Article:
So… we have a pandemic. This sucks, but, fortunately, with proper mitigation techniques such as quarantine and proper disease modeling we can hopefully slow the spread and, therefore, save lives of people who would be shit out of luck when the hospitals get overrun.
An integral part of implementing these techniques is being able to tell how many people have Covid-19 in the first place. Makes sense, right? So why is this so hard to do in the United States?
Answer: It shouldn’t be.
Currently, scientists are using a method called RT-PCR to determine if someone has the virus. Despite the scary plethora of letters in the name, RT-PCR is actually rather simple. In fact, I ran similar tests in my intro to Biology class my freshman year in college.
What the H is RT-PCR?
Essentially, RT-PCR is determining if the RNA (what this virus uses instead of DNA )in a patient’s cells contain three genes specific to this Coronavirus. First, you get a cheek swab that removes a few cells from your mouth. Then, the RNA from these cells is isolated. Next, scientists add a “Primer” which is designed to attach to these Coronavirus specific genes among all of the RNA found in the sample cells, and replicates those specific genes until scientists have enough of the stuff to clearly tell that they exist. If nothing is replicated, then the patient is deemed negative for the virus.
It’s a relatively simple test. And yet, patients in the United States have been scrambling for test kits that they desperately need. Why is this happening?
First, the CDC initially refused to let any other lab but theirs run these tests. This meant that there was a huge backlog of tests as the lab scrambled to run them all, until the CDC finally let other labs run them.
Second, on Febuary 5th, the CDC finally released many testing kits so that Coronavirus tests could be run in hospitals and the like. However, someone goofed, and the negative controls given were contaminated and showed a positive result.
In English, this means that the tests were worthless. A negative control is a test that is run in the exact same way as the actual Coronavirus test, only without the cell sample from the patient. PCR tests are very easy to accidentally contaminate. This means that, as long as the negative control test showed no presence of Coronavirus genes, if the real test came back positive, the reason it did so was because the cells added contained the virus.
However, the CDC sent out contaminated negative controls, which showed results that indicated the presence of the virus. This is bad, as a positive test run with these kits might only indicate contamination, rather than the presence of the virus in the person tested.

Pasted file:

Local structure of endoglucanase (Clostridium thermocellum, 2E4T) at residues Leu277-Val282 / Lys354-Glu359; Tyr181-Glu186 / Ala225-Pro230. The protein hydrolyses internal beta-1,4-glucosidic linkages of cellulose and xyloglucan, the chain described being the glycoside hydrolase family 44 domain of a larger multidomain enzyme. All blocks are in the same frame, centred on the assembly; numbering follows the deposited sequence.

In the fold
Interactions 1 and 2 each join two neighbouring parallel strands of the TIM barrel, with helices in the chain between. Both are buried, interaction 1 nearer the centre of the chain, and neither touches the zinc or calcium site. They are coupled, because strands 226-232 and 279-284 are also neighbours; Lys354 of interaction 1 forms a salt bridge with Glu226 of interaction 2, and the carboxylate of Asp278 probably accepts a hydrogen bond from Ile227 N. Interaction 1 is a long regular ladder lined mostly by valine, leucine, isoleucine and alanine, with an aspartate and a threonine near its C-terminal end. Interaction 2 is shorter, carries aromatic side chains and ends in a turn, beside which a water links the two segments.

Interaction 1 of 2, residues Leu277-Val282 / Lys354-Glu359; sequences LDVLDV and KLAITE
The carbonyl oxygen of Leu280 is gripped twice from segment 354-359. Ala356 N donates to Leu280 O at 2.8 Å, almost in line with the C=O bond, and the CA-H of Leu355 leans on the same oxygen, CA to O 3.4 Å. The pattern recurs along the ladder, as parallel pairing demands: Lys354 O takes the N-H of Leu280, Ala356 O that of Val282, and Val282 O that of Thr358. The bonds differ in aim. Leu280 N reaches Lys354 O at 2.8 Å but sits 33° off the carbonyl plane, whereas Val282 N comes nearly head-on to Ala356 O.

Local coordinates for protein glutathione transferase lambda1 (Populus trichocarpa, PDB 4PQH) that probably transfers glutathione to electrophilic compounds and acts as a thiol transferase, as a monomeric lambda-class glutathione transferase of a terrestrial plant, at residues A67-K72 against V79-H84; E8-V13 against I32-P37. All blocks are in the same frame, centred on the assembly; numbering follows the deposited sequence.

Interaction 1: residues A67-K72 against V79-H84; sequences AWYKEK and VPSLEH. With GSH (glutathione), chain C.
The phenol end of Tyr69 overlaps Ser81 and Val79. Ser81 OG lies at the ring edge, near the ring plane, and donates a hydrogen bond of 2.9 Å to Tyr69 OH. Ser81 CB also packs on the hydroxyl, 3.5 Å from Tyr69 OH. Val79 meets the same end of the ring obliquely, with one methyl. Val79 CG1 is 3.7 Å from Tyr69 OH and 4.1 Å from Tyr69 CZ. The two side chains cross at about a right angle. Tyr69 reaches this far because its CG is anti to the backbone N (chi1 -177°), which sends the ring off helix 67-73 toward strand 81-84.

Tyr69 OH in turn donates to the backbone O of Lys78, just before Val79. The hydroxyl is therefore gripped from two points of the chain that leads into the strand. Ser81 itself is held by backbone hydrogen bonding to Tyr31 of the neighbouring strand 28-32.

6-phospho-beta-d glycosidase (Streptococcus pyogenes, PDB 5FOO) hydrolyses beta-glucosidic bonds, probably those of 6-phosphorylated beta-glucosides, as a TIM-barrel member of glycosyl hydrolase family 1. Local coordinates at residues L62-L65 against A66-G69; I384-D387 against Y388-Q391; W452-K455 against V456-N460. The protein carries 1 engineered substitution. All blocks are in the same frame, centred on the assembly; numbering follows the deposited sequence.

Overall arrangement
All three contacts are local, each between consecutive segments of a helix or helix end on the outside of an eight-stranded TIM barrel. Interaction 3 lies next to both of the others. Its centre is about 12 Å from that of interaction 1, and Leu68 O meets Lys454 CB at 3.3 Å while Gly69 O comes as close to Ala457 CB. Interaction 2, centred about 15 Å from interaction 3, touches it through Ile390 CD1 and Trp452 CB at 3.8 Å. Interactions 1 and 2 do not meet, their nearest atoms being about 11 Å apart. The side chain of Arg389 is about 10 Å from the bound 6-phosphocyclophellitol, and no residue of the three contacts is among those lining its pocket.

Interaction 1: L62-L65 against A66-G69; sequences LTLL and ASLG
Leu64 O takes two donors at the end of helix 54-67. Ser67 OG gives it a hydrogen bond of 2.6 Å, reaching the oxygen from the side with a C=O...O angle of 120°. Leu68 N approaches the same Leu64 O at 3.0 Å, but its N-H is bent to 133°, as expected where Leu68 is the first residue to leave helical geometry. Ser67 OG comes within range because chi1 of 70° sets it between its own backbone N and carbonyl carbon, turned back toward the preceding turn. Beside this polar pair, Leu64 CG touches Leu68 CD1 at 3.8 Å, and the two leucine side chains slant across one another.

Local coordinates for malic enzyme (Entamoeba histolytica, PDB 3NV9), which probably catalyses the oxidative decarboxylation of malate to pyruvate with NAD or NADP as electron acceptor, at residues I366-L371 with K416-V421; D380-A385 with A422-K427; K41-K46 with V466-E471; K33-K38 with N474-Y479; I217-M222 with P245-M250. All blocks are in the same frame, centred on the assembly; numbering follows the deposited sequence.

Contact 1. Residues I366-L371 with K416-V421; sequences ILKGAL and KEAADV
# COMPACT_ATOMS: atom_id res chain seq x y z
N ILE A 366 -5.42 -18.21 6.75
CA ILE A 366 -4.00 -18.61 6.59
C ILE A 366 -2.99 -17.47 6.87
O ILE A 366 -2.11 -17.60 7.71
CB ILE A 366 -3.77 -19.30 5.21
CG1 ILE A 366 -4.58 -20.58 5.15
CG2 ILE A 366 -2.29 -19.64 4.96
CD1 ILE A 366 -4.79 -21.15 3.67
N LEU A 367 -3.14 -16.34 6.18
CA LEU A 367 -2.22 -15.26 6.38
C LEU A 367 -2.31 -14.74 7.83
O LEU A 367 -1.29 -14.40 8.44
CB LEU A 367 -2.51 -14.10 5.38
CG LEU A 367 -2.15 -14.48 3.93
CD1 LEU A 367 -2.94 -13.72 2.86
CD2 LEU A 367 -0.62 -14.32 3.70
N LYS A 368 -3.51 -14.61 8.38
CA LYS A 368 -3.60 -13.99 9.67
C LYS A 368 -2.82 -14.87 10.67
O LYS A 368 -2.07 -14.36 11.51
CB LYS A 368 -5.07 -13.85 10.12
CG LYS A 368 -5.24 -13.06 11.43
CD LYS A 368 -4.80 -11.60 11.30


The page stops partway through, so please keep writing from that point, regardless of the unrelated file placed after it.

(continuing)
So, the CDC had to recall these kits and develop new ones, leaving everyone with bupkis. Add to this the huge cut in funding the CDC just went through (actually, this lack of funding may be why the tests were improperly made in the first place) and what you get is a massive shitshow. Oregon reports two cases in the beginning of March? Well, if they only have a few tests, this number is not very accurate. Much like that famous line from HBO’s Chernobyl:
Furthermore, the FDA forbid labs from creating their own Coronavirus tests. Luckily, they realized that in the case of a global pandemic, especially one in which the CDC had released faulty tests, this was a terrible idea, and revoked this ban at the end of February.
So what can we do about all of this?
Not much. Luckily, the CDC is rapidly producing more tests, as well as looking into a quick and easy blood test that really should have been used long before now but for some unfathomable reason, has not. Hopefully, in the next few weeks, we will see an emergence of available new tests as labs crowdsource and develop them for medical use.
However, until then, observe the amount of cases in your region with a grain of salt. Just because your hometown doesn’t have any reported cases doesn’t mean they don’t exist. Stay isolated, wash your hands, and be responsible.
We can get through this together if we stay informed. So learn to distinguish facts from wishful thinking, then go save the world by sitting on your ass and watching Netflix. After all, it could be worse. You could be stuck with Cable TV.